Thursday 5th August 2021 09:04 GMT elsergiovolador
Thursday 5th August 2021 09:06 GMT Anonymous Coward
Thursday 5th August 2021 09:33 GMT tiggity
Thursday 5th August 2021 09:42 GMT trevorde
Friday 6th August 2021 11:39 GMT Cliffwilliams44
Re: The browser is the new operating system
"Don't forget to test your app on:
* previous versions of Google Chrome (for those orgs who fix on a particular version)
* Microsoft Edge
* Internet Explorer 6"
Really? This is a fight we've had to have with both internal and external developers over and over.
"It only works on Chrome X.X.X" No! that version has security vulnerabilities! We will not allow it!
"You must use out app in I.E!" Hell no!
Thursday 5th August 2021 12:55 GMT Irongut
This post has been deleted by its author
Thursday 5th August 2021 13:35 GMT General Purpose
Friday 6th August 2021 11:41 GMT Cliffwilliams44
Re: Other browsers are available
How many of these other browsers are Chromium based! This is not just a Google issue, it is ALL chromium based browsers! And if some other browser i.e. Firefox, allows bad practices that create security holes should we allow that in our organization? I think not!
Thursday 5th August 2021 14:19 GMT Anonymous Coward
This is a huge problem especially with mobile web browsers.
Malicious ads popping alerts claiming the users device is infected with viruses etc,
I've been tracking malicious mobile ads using AdMaven, Taboola and ADFly for several months.
One of the scripts used is Alerty:
Thursday 5th August 2021 22:19 GMT Someone Else
With this change I am scrambling to implement an ugly
window.parent.postMessageworkaround because chunks of our web app are now broken for our tens of thousands of users."
Well, perhaps cross-origin iframes were not such a good idea (read: convenient hack) in the first place?
Reminds me of the hue and cry that accompanied the removal of the ALTER verb from Cobol-80. (For those of you are not Boomers, Cobol's ALTER verb allowed one to write self-modifying code; a practice that ranks right up there with the indiscriminate use of GOTO1 in the level of disdain.)
1Well, for languages that are block structured, anyway. Not much you can do in Fortran IV without it, to be sure, but for C...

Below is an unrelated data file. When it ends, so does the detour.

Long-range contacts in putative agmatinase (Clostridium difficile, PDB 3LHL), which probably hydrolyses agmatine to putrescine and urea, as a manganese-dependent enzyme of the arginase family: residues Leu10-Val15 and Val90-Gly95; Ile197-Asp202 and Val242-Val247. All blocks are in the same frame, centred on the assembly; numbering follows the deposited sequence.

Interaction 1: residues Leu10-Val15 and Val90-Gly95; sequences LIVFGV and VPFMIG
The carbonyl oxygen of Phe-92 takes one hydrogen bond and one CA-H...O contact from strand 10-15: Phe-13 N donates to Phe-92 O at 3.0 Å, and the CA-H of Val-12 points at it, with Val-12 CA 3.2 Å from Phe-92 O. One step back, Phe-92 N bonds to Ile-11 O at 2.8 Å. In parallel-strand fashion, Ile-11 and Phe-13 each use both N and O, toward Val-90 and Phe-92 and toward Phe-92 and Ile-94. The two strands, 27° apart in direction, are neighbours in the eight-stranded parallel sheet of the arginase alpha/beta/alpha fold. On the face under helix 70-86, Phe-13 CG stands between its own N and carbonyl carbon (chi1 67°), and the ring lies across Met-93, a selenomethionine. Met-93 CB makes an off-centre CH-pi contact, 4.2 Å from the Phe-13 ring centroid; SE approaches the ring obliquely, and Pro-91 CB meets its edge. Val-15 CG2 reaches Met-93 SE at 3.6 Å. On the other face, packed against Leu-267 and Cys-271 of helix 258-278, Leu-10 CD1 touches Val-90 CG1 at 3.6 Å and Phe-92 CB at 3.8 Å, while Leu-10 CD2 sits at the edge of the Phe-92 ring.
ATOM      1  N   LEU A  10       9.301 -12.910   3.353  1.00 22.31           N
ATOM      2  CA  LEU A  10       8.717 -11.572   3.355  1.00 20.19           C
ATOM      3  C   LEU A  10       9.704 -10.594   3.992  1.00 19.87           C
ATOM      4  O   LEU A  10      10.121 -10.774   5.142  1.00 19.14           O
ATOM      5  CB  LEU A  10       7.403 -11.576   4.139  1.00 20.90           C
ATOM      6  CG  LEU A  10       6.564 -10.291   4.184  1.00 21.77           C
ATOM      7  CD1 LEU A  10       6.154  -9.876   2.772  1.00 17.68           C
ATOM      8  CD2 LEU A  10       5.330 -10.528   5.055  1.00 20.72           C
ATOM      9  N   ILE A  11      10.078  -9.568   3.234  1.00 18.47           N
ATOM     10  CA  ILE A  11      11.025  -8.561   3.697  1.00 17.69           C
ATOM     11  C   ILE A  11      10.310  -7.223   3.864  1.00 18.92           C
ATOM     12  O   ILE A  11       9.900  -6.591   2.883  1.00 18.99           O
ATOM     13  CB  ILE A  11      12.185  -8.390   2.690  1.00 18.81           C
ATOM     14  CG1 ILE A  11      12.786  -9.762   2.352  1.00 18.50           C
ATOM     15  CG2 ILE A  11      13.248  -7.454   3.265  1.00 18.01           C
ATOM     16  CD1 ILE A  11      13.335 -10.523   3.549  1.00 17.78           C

Thursday 5th August 2021 23:33 GMT swm
Friday 6th August 2021 02:52 GMT MarkSitkowski
Friday 6th August 2021 20:42 GMT Michael Wojcik
Not 1980. ALTER was moved to "Obsolete" status in COBOL-85 and removed entirely in COBOL-2002.
It might be worth noting that ALTER didn't enable arbitrary code modifications. It only permits changing a specific subset of GO TO statements (they have to be non-computed GO TOs that are the only statements in their enclosing paragraphs) to refer to different labels.
Since COBOL's GO TO uses paragraph names as its labels, and given the restrictions on COBOL's paragraph-level control flow and the aspects of it which the standard leaves to the implementation, ALTER can easily be implemented without actually modifying code at runtime. It can be treated as syntactic sugar for conditional branches or implemented with (the equivalent of) function pointers, for example.
The primary argument against ALTER was that it made control-flow analysis too difficult, but it's really not any worse than function pointers in C. In fact it's better, because the target has to be in the same translation unit and has to be a literal; you can't play games with, say, dynamic symbol resolution as you can in many C implementations (if not in strictly-conforming C). Hysteria over an inflated bugbear.
Friday 6th August 2021 06:25 GMT YetAnotherJoeBlow
Friday 6th August 2021 11:46 GMT Cliffwilliams44
Yeah, it it. I would not say this was a "move fast" event. I have not looked but I'll wager this was somewhere on Googles developer sites stating this change was eminent. It certainly was announced by the upstream Chromium team.
If one of our vendors apps was broken by this, yeah we would roll back a version if we had to but we certainly would put serious pressure on them to fix it if they want to remain a vendor for us.
Friday 6th August 2021 15:13 GMT JBowler
I also seem to have 92.0.4515.107 Chrome installed with no problems but a user machine that was rebooted yesterday is now at 4515.131 Chrome support does at least say how to de-upgrade and prevent automatic upgrades - considerably better than iOS.
I also installed pi-hole recently. Absolutely not one single complaint! In fact I think everything is going faster, but then I live in the land of no internet (the rural US).